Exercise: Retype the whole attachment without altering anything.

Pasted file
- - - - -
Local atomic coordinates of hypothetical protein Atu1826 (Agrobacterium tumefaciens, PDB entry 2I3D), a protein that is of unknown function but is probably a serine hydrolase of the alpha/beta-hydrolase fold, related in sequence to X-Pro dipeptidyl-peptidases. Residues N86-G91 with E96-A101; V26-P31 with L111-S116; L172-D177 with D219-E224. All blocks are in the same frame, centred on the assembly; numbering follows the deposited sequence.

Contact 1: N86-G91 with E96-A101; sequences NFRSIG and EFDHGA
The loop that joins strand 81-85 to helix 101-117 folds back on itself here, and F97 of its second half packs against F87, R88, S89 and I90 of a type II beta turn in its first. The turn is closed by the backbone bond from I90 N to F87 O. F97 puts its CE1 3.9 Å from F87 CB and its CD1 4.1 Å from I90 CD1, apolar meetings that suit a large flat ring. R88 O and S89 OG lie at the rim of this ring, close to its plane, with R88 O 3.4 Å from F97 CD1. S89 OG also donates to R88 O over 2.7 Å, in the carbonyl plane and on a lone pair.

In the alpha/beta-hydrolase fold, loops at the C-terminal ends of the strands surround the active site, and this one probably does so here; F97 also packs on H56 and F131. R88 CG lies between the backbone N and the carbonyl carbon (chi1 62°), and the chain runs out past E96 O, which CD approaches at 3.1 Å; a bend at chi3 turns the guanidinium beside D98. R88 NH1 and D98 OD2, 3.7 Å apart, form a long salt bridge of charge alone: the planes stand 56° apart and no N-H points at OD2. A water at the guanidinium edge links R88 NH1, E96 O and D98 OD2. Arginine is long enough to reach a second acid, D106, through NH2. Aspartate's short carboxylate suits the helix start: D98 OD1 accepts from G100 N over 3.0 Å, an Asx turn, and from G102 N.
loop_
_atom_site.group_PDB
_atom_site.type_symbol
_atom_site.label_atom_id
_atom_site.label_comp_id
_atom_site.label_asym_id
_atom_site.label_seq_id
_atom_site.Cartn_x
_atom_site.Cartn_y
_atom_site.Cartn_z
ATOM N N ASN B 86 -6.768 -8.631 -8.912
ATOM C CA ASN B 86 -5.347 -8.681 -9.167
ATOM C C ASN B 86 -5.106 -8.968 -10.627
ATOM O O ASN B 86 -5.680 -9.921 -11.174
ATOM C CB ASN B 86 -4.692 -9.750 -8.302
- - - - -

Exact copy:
Local atomic coordinates of hypothetical protein Atu1826 (Agrobacterium tumefaciens, PDB entry 2I3D), a protein that is of unknown function but is probably a serine hydrolase of the alpha/beta-hydrolase fold, related in sequence to X-Pro dipeptidyl-peptidases. Residues N86-G91 with E96-A101; V26-P31 with L111-S116; L172-D177 with D219-E224. All blocks are in the same frame, centred on the assembly; numbering follows the deposited sequence.

Contact 1: N86-G91 with E96-A101; sequences NFRSIG and EFDHGA
The loop that joins strand 81-85 to helix 101-117 folds back on itself here, and F97 of its second half packs against F87, R88, S89 and I90 of a type II beta turn in its first. The turn is closed by the backbone bond from I90 N to F87 O. F97 puts its CE1 3.9 Å from F87 CB and its CD1 4.1 Å from I90 CD1, apolar meetings that suit a large flat ring. R88 O and S89 OG lie at the rim of this ring, close to its plane, with R88 O 3.4 Å from F97 CD1. S89 OG also donates to R88 O over 2.7 Å, in the carbonyl plane and on a lone pair.

In the alpha/beta-hydrolase fold, loops at the C-terminal ends of the strands surround the active site, and this one probably does so here; F97 also packs on H56 and F131. R88 CG lies between the backbone N and the carbonyl carbon (chi1 62°), and the chain runs out past E96 O, which CD approaches at 3.1 Å; a bend at chi3 turns the guanidinium beside D98. R88 NH1 and D98 OD2, 3.7 Å apart, form a long salt bridge of charge alone: the planes stand 56° apart and no N-H points at OD2. A water at the guanidinium edge links R88 NH1, E96 O and D98 OD2. Arginine is long enough to reach a second acid, D106, through NH2. Aspartate's short carboxylate suits the helix start: D98 OD1 accepts from G100 N over 3.0 Å, an Asx turn, and from G102 N.
loop_
_atom_site.group_PDB
_atom_site.type_symbol
_atom_site.label_atom_id
_atom_site.label_comp_id
_atom_site.label_asym_id
_atom_site.label_seq_id
_atom_site.Cartn_x
_atom_site.Cartn_y
_atom_site.Cartn_z
ATOM N N ASN B 86 -6.768 -8.631 -8.912
ATOM C CA ASN B 86 -5.347 -8.681 -9.167
ATOM C C ASN B 86 -5.106 -8.968 -10.627
ATOM O O ASN B 86 -5.680 -9.921 -11.174
ATOM C CB ASN B 86 -4.692 -9.750 -8.302